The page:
Effects of Potassium on the Dynamics of Chemical Elements in Brown Soil Reconstructed Profile
Jan Gąsior1, Czesław Puchalski2
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1Department of Soil Science, Environmental Chemistry, and Hydrology
2Department of Agricultural and Food Production Engineering
St. Jadwiga Quinn University of Rzeszów,
M. Ćwiklińskiej 2, 35-601 Rzeszów, Poland
Pol. J. Environ. Stud. 2011;20(3):789–794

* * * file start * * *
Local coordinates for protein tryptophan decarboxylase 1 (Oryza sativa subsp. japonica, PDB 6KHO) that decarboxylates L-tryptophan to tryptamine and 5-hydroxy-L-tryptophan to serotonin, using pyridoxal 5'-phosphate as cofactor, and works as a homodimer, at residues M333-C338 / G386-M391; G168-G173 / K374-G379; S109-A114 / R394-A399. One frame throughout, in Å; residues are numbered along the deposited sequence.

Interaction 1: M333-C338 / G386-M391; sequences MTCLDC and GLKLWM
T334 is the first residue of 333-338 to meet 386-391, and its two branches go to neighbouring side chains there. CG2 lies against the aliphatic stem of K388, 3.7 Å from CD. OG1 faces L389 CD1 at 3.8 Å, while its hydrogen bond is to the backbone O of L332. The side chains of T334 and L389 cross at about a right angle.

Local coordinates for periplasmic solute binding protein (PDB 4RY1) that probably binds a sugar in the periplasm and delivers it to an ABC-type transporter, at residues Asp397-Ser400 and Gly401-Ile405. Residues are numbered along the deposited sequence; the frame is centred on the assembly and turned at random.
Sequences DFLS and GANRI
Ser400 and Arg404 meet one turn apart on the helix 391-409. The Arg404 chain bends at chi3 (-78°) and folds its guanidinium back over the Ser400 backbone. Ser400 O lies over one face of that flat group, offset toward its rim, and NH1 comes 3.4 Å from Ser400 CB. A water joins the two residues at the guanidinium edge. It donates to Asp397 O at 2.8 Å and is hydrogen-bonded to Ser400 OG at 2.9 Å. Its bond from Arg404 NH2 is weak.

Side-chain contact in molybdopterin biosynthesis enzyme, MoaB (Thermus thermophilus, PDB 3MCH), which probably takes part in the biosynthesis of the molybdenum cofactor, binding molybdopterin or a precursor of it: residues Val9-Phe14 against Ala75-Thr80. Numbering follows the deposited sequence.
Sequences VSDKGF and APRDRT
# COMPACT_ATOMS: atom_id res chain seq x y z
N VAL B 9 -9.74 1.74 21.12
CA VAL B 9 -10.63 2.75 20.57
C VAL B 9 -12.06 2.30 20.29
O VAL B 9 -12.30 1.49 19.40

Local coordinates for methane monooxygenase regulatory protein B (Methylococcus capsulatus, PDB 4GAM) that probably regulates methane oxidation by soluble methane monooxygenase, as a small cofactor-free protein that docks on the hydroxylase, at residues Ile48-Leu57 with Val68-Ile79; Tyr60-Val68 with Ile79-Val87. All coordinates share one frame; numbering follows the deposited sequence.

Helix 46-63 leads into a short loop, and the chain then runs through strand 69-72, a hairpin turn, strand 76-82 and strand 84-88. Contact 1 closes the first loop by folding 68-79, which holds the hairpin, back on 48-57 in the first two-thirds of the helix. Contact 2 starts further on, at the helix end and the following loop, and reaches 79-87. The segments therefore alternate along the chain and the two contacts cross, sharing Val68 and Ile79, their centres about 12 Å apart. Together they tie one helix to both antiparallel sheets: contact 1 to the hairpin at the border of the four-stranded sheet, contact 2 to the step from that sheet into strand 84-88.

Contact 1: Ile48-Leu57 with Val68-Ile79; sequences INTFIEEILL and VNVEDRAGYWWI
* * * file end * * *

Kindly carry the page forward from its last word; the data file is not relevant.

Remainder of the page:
High sorption capacities of soils in respect to potassium enable the application of the latter in high doses to meet the nutritional requirements of all plants in crop rotation. However, overstepping a certain level and braking off buffering capacity of soil may appear unfavorable for both the plants and soil environment. Tests were performed on brown soil in profiles reconstructed in plastic tubes 7 cm in diameter and one meter high. Potassium (in KCl form) was introduced down to the level of ploughed humus of the soils in the equivalent quantities of: 0, 25, 50, 75, 100, 125, and 150% of sorption capacities at Ap level and water was poured to simulate 420 mm of precipitation. The applied doses of potassium had an unequal effect on the dynamics of chemical processes. Potassium in high doses strongly extracted magnesium and calcium cations from the surface layers to deeper levels and to the filtrates. It had no effect on hydrogen desorption or on the dynamics of bioavailable forms of phosphorus. The elements Mg>Ca>Na>K, in this order, were most washed out of the profile, whereas K>Mg>Na>Ca, in this order, exhibited the highest dynamics under the effect of fertilization.